The story appeared in Ouida's 1882 anthology of children's stories, Bimbi, a bit of whose background is that:
The Royal Family of Italy had shown Ouida much kindness, and she dedicated Bimbi to "S.A.R. Vittorio Emanuele Principe di Napoli." ... "The Little Earl," had been written for a small boy of Ouida's acquaintance, and she sent him the book with this note : —("Bertie" - uncoincidentally the nickname of the Little Earl in the story - was the son of Ouida's friend Alice Danyell, and formally Count Berto Danyell Tassinari, a.k.a. Herbert Danyell-Tassinari. He grew up to become a stage actor working under the name Herbert Dansey, 1870-1917, and also illustrated, and wrote a little: articles such as About an Actor in The Smart Set: A Magazine of Cleverness, 1902; At the Academy, ditto, 1904; Roman Candles, London: Henry J Drane, 1910 - "a novel 'written from the inside' dealing largely with the doings of the Roman aristocracy ... Dedicated to Mr. and Mrs. George Alexander").
" Dear Bertie, — Here is the book. Like a loyal subject, vous rendez place au Prince in your rights to the Little Earl. Perhaps some day when he is King and you are his grand scudiere you and he will talk of me and tell your children of Ouida."
The boy in question was Herbert Danyell, Cavaliere Tassinari's little grandson, to whom Ouida took a great fancy.
- page 114, Ouida: a Memoir (Elizabeth Lee, London: T Fisher Unwin, 1914, Internet Archive ouidamemoir00leee).
The Little Earl had previously appeared in Mary Elizabeth Braddon's Belgravia: an Illustrated London Magazine, Vol. XLIV, 1881. The original London: Chatto and Windus edition had monochrome illustrations by the acclaimed and prolific illustrator Edmund H Garrett (as later reprinted in Bimbi. Stories for children. Philadelphia, J. B. Lippincott company, 1892 - see Hathitrust 007936682). Further impressions, of which there were many, included A Dog of Flanders, The Nürnberg Sove, and Other Stories (1909 Lippincott, Internet Archive dogofflandersnrnouida / 1913 Lippincott, Internet Archive dogofflandersnrn00ouid) which upgraded these to colour plates by Maria Louise Kirk.
|"Will you be so kind as to let me know what you are eating?"|
- Edmund H Garrett illustration for Bimbi, Lipincott, 1892
So he ran on through Bonchurch and out of it, leaving its pleasant green shade with a little sigh, half of impatience, half of hunger. He did not go on by the sea, for he knew by hearsay that this way would take him to Ventnor, and he was afraid people in a town would know him and stop him; so he set forth inland, where the deep lanes delve through the grassy downs , and here, sitting on a stile, the little Earl saw the ploughboy eating something white and round and big that he himself had never seen before.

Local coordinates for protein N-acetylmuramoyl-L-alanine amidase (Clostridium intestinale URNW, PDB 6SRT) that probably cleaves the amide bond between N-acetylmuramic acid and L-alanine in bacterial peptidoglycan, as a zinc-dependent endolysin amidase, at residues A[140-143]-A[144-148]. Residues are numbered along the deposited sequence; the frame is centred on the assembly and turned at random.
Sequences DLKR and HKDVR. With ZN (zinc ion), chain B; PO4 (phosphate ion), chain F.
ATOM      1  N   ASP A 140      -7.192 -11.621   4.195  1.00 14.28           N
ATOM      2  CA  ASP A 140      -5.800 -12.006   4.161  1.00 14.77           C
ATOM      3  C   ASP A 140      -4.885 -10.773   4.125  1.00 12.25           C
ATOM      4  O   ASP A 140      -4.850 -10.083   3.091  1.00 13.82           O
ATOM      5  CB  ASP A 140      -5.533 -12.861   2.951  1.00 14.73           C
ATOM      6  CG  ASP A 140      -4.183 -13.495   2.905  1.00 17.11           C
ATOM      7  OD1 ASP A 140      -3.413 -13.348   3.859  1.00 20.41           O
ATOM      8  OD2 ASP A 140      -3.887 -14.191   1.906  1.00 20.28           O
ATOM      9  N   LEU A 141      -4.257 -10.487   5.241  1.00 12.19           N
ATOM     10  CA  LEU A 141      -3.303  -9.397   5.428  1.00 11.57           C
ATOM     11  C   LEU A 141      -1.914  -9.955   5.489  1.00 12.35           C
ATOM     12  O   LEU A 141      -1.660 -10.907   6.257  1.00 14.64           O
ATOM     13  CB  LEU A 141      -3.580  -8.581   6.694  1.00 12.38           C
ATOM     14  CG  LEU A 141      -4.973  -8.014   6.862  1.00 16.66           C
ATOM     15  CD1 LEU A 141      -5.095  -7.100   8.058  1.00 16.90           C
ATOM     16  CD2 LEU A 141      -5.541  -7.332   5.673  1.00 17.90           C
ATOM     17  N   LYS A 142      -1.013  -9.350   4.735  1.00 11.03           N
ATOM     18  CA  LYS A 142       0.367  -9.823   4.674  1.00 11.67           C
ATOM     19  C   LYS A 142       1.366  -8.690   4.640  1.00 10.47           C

"It must be something very delicious to make him enjoy it so much," thought the little Earl, and then curiosity entered so into him, and he longed so much to taste this wonderful unknown thing, that he went up to the boy and said to him, —
"Will you be so kind as to let me know what you are eating ?"
The ploughboy grinned from ear to ear.
"For certain, little zurr," he said, with a burr and a drawl in his speech, and he gave the thing to Bertie, which was neither more nor less than a peeled turnip.
The little Earl looked at it doubtfully, for he did not much fancy what the other had handled with his big brown hands and bitten with his big yellow teeth. But then, to enjoy anything as much as that other had enjoyed it, and to taste something quite unknown ! — this counterbalanced his disgust and over-ruled his delicacy. One side of the great white thing was unbitten; he took an eager tremulous little bite out of that.
"But, oh !" he cried in dismay as he tasted, "it has no taste at all, and what there is is nasty !"
"Turnips is main good," said the boy.
"Oh, no!" said the little Earl, with intense horror; and he threw the turnip down amongst the grass, and went away sorely puzzled.
"Little master," roared Hodge after him, "I'll bet as you aren't hungry."
- The Little Earl
|"Little girl, why do you cry?" he said.|
Maria Louise Kirk illustration for 1909 Lipincott
An illustrated 1884 French translation, Le Petit Comte, is available from the Bibliothèque nationale de France Gallica archive (Le petit comte / par Ouida ; contes traduits de l'anglais... par J. Girardin ; et illustrés de 34 vignettes par Tofani et G. Vuillier. Hachette (Paris), 1884, public domain, ID ark:/12148/bpt6k65677472). The picture style is much more robust, I guess portraying more vividly than the UK/US editions the Little Earl's impression that the real world was full of degenerates.
|C'était un petit lord, bien petit.|
This was a little lord, very small.
|La femme le regarda avec surprise.|
The woman looked at him with surprise.
|Il retira du leu fer chauffé a blanc.|
He drew out the white-hot iron.
|Dick s'empara des souliers.|
Dick grabbed the shoes.
|Il mit rudement la main sur le petite Comte.|
He rudely put his hand on the Little Earl.
|Je suis lord Avillion.|
I am Lord Avillion.